STERLING, Va. – Perched by a computer monitor wedged between shelves of cough drops and the pharmacy in a bustling Walmart, Mohamed Khader taps out answers to questions such as how often he eats vegetables, whether anyone in his family has diabetes and his age.
He tests his eyesight, weighs himself and checks his blood pressure as a middle-aged couple watches at the blue-and-white SoloHealth station advertising “free health screenings.”
“You may not go to the doctor every year, but you come to Walmart often,” says the fit-looking 43-year-old Khader who lives in nearby Ashburn, Va. “I get bored while my wife is shopping. This is a time killer. I’ll come back in two months or so, and track my results.”
A burgeoning consumer health industry is betting that millions of consumers will do just that.
As Americans gain coverage under the federal health law, putting increased demand on primary care doctors and spurring interest in cheaper, more convenient care, unmanned kiosks like these may be part of what their manufacturer bills as a “self-service healthcare revolution.”
From SoloHealth’s stations, slated to be in 2,500 Walmarts and Sam’s Clubs next month, to video consultations with doctors, to smartphone apps that track blood pressure and heart rate, consumer health technology is attracting big-name backers such as retailer Walmart, health insurers Wellpoint and UnitedHealthcare and companies that make or distribute medical products, such as Johnson & Johnson and Cardinal Health.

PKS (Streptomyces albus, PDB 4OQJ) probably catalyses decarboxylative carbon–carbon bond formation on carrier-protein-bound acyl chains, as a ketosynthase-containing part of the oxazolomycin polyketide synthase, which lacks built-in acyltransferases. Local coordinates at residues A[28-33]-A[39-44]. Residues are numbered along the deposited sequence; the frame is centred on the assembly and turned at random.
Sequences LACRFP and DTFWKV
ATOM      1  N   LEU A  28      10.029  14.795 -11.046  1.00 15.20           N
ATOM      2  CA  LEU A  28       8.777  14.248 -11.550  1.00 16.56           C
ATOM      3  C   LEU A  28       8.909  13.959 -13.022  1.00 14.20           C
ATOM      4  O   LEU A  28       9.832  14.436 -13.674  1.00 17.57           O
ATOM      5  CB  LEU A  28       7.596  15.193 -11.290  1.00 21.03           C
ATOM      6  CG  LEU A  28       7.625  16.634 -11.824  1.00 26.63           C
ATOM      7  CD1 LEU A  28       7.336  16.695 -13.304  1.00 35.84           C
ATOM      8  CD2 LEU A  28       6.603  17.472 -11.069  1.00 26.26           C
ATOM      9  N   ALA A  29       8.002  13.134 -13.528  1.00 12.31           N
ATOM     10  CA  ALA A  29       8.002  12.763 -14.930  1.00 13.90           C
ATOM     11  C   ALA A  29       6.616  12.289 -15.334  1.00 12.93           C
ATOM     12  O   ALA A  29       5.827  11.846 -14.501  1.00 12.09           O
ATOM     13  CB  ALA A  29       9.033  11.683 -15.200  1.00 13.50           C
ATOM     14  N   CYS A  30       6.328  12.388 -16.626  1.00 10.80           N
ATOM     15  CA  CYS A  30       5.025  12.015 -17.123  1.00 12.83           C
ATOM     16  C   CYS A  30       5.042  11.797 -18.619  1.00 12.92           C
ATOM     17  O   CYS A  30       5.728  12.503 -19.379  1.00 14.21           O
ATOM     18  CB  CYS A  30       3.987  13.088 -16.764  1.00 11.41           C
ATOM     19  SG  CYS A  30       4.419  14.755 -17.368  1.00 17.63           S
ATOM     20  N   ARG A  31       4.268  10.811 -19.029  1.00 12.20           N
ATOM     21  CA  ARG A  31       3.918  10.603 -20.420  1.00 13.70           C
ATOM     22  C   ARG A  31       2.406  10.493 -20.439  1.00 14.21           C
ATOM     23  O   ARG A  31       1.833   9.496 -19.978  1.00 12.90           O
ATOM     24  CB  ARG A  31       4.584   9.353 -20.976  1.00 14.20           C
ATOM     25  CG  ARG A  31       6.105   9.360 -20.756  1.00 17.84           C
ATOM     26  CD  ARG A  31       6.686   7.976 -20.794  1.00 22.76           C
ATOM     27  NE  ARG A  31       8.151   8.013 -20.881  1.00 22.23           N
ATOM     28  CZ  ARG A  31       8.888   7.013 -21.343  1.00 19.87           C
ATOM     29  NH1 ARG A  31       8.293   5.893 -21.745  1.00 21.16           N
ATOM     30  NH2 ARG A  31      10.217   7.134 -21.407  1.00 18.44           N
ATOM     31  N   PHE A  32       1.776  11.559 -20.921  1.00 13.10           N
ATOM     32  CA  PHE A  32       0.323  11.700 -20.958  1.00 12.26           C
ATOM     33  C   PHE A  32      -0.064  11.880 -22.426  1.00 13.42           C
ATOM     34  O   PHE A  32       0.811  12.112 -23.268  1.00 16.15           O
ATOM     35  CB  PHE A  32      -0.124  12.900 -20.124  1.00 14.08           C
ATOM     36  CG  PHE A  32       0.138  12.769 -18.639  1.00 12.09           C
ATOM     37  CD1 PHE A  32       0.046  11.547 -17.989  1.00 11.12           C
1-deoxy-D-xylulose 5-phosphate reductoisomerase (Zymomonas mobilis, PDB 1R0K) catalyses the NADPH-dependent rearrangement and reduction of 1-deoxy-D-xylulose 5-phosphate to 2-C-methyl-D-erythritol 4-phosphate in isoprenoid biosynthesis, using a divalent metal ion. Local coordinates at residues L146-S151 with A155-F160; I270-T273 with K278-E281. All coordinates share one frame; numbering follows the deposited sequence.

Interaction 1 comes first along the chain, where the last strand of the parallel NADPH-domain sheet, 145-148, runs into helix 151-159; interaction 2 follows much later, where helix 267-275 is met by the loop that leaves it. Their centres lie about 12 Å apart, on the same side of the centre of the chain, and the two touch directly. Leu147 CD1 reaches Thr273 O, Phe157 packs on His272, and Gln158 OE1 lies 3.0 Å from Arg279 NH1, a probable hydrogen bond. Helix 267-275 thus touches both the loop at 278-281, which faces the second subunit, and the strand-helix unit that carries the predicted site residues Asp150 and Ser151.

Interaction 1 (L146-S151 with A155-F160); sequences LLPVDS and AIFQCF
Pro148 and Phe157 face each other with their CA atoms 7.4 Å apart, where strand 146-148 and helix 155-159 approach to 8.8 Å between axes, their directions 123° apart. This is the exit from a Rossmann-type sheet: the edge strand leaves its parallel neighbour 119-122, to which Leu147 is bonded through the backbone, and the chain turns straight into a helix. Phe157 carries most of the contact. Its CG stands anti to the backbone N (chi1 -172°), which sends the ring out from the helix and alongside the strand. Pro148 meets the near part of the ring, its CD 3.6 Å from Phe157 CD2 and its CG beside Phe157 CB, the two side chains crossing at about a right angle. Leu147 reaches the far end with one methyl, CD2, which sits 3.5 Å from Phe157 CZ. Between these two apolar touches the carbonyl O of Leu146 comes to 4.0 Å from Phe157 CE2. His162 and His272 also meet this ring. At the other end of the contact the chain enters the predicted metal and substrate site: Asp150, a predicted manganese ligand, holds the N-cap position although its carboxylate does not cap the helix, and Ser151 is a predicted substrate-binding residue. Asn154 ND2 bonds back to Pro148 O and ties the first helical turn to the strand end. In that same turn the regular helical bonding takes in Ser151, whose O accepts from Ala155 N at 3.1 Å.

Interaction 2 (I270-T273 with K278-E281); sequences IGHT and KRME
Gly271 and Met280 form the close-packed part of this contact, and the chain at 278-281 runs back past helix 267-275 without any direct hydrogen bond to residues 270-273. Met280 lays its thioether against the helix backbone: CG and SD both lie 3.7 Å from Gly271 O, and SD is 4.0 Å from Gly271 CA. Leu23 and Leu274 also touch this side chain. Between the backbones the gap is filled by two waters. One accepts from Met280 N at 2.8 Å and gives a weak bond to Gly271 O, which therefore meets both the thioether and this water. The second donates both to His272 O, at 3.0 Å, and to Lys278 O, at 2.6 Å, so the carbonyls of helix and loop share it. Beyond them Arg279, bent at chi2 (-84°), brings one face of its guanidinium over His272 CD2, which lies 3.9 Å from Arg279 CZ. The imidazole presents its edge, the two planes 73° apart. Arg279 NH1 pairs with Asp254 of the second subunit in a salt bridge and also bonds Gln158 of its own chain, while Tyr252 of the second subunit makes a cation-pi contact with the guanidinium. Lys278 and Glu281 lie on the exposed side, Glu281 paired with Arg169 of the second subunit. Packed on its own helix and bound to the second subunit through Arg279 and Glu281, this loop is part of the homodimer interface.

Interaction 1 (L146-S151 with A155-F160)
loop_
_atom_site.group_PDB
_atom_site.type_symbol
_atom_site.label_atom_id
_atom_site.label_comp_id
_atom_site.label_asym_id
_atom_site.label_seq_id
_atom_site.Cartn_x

Walmart’s interest is especially significant, given the giant retailer’s reach, the growth of its pharmacies and retail medical clinics and a top official’s recent statements — since walked back by the company — outlining plans for a push into primary care.
Some doctors’ groups and consumer advocates urge caution, raising concerns about how companies might use personal health data, the quality of their medical information and whether advertisers and other sponsors might shape their advice and referrals for commercial reasons.
“There is a trend in general by retailers and health insurers to provide ‘fluff’ to consumers in the guise of real medical information as an advertising delivery device,” says Carmen Balber of the left leaning advocacy group Consumer Watchdog.
Bringing Exam Rooms To Patients
Walmart spokeswoman Danit Marquardt says the placement of SoloHealth stations in many stores is part of the retailer’s commitment to “testing new products and services and ways to keep customers healthy.”
“We don’t have a larger plan for primary care at this time,” she added.